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Life of the
On to the
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Back in his home state, the 60-year-old Burton, who favors gold bracelets and custom-made suits that flatter his tall, slim frame, is still "Danny" to just about everyone. He represents one of the safest and most conservative seats in the country: Central Indiana's 6th Congressional District has one of the highest concentrations of Republican voters in America; a key county in the district, Hamilton, is the nation's eighth wealthiest.
Burton's constituents seem to like their congressman's outspoken ways. Not even his well-publicized gaffes have dampened local enthusiasm. "He was already extremely popular here," says Republican state Sen. Beverly Gard, whose district overlaps with Burton's. "But with his committee investigation (into campaign fund-raising violations by the Democrats), I would suspect that his approval rating has gone even higher." His reelection in November became a foregone conclusion when his Democratic opponent, Bob Kern, was reported by the media to be a cross-dressing felon. (Kern had been convicted more than a decade ago of felony theft and forgery and spent time in prison.) A furious and deeply embarrassed Indiana Democratic Party even sued in an unsuccessful effort to get Kern off the ballot. In short, Burton has not had to worry about serious competition.
In Washington, though, Burton is regarded by many colleagues, even in his own party, as an obstructionist and something of a kook. Glowering or smiling through gritted teeth, he delights in blocking committee action by raising procedural issues, talking until his allotted time is up, then, after losing a voice vote, demanding a recorded count -- thereby flushing indignant colleagues from their offices for an exercise in futility. "More than a decade of contention on many issues has purchased Burton a reputation in Congress as something of a flake," wrote the Indianapolis Star's George Stuteville in 1993. "Members of the Hoosier delegation ... note privately that virtually everything Burton proposes is bound to be defeated."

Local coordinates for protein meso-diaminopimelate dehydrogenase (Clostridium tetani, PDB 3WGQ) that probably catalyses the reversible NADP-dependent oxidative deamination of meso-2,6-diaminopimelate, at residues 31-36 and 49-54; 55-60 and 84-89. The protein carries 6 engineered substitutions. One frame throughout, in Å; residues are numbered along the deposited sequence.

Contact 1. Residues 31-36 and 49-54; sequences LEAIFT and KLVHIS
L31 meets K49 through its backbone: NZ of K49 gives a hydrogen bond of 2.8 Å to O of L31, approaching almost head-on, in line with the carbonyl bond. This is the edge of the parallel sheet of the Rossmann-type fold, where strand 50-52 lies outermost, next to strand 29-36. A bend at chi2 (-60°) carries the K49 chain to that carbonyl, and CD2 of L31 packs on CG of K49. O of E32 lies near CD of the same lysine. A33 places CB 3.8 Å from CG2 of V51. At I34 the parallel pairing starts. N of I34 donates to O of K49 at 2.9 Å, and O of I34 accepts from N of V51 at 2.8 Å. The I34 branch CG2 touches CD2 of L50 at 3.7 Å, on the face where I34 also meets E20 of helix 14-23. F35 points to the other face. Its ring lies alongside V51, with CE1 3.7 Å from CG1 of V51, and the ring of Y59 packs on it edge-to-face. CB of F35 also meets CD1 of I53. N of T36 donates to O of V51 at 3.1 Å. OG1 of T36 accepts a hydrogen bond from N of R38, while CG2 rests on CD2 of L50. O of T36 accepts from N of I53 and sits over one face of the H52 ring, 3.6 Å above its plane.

Burton regularly makes headlines with attention-getting stunts. In 1993, he fired a rifle at a "headlike thing" in his backyard in front of a homicide expert to prove his theory that Clinton advisor Vincent Foster did not commit suicide but was murdered and that his body was moved to a Virginia park. In 1995, he wrote Clinton, demanding to know whether taxpayers were footing the cost of stationery and postage for the fan club dedicated to Socks, the first cat. (They were not.)
In May, Burton released transcripts of former Associate Attorney General Webster Hubbell's prison conversations, but selectively edited out comments suggesting that the first lady was innocent of Whitewater charges. An uproar ensued, and Burton apologized on the House floor.
"Dan is a very complicated guy, and yet on the other hand he's very simple," says Brian Vargus, who polled for Burton in his first successful congressional race, in 1982, and who now runs Indiana University's Public Opinion Laboratory. Friends describe the congressman as remarkably driven and fiercely partisan. Yet even some Democrats note that he can be heroically loyal, sticking by people during tough times. He is often empathetic and emotional on a one-to-one basis with people and can change his mind on issues that touch him personally.
For example, in 1992 he moved to cut $1 million from funding for breast-cancer and cervical screening programs, plus $20 million from the National Cancer Institute; but after his wife, Barbara, was diagnosed with breast cancer, he reversed course and wrote to a House subcommittee, "You have my complete support to make sure that women have the opportunity to get mammograms as early as possible."